aamiriat catching cranes

A colleague of mine recently asked me what is “the trend” these days and somehow I was left tongue-tied as everybody is doing everything and its hard to come up with a ‘must-have’ these days. After the wave of Islāmic geometric patterns of Sania Maskatiya two years back, hardly anyone has had a major aesthetic signature. However, I have spotted a lot of printed cranes, woven cranes, and even cranes made up of beads and embroidery everywhere and here is why I think its something to follow.

aamiriat cranes

The latest being Sana Safinaz’ latest Eid collection FW 2014 catalogs showing a dusky Amna Ilyas in a ocher top with flying cranes printed on the front.Very apt for conservative folks who don’t wanna go too wild in terms but still have some wildlife going on.

Earlier this year Ali Xeeshan’s Jalal collection at FPW S/S 2014 featured white cranes made up of embroidery and bead work on orange and yellow. Looking further back Elan did some really beautiful renditions of the mystical bird in their Ode to Nightingale collection at PFDC Sunsilk S/S 2012 .

Internationally, John Galliano for Christian Dior Couture S/S 2007 replicated the origami cranes in his dramatic gowns. Givenchy’s S/S 2011 Couture collection was also solely inspired by the same feathered creatures. Dior pieces might not have gone from runway to real life but signer Florence Welsh did wear one of the Givenchy sublime yet intricate numbers to Grammy Awards in 2011.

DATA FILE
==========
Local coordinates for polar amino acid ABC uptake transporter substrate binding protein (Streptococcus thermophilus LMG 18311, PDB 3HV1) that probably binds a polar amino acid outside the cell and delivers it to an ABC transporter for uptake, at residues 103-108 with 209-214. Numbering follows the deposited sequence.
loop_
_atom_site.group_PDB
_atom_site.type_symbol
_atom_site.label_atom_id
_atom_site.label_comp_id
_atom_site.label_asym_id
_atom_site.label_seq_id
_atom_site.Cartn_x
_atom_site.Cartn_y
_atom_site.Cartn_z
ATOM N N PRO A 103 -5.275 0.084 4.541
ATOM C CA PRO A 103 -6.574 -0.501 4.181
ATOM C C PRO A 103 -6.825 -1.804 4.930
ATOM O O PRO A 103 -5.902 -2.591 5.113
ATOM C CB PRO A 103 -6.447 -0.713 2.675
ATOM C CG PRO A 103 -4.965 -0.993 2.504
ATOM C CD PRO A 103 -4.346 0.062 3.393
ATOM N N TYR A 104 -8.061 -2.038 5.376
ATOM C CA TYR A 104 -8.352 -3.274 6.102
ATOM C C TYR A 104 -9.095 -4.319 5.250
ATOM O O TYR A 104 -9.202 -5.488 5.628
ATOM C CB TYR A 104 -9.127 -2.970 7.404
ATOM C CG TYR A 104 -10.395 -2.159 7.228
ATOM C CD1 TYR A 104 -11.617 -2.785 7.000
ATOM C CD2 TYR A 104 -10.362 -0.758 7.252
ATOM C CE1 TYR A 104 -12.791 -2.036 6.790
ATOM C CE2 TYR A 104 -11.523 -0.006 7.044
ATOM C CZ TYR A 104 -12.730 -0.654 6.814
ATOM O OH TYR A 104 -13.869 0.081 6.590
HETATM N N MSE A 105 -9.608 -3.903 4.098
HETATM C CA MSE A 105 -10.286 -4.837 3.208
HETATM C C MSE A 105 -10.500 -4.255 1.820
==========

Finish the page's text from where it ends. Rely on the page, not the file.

Dries Van Noten in their Fall 2012 collection apparently also looked towards the east Asian art and particularly cranes in their masterful tailored jackets and dresses.

If you are still on the fence take a look at Joseph Altuzarra’s collection for Target in 2014. I would love to wear the black knit jumper with gold crane embroidery across the neckline and shoulders.

Besides the superficial qualities, I endorse crane and their imagery because these birds hold a significant symbolic place in Asian art and mythology. The flying crane denotes ascend to heaven & lifting spirits, whereas the standing crane denotes longevity and vigilance. In one of Aesop’s fables, a peacock laughs at the duller crane. The crane admits that it may not be as visually stunning as the peacock, but it has the capability to soar to the very heavens, whereas the peacock is stuck on the ground. The moral of the story is the commonly repeated adage, “Fine feathers do not make a fine bird.” Many might find the above bit unnecessary but finding meaning behind what your wear is always sexy guys.

I hardly advocate following ‘trends’ per se but in the banality of floral prints/Islamic geometry that are dime a dozen, one needs to adopt articles of clothing that make one stand out in pleasing manner. Nothing is worse than looking like everyone else unless you wear a uniform everyday. So, opt for any of the above mentioned options if you take my word for it.


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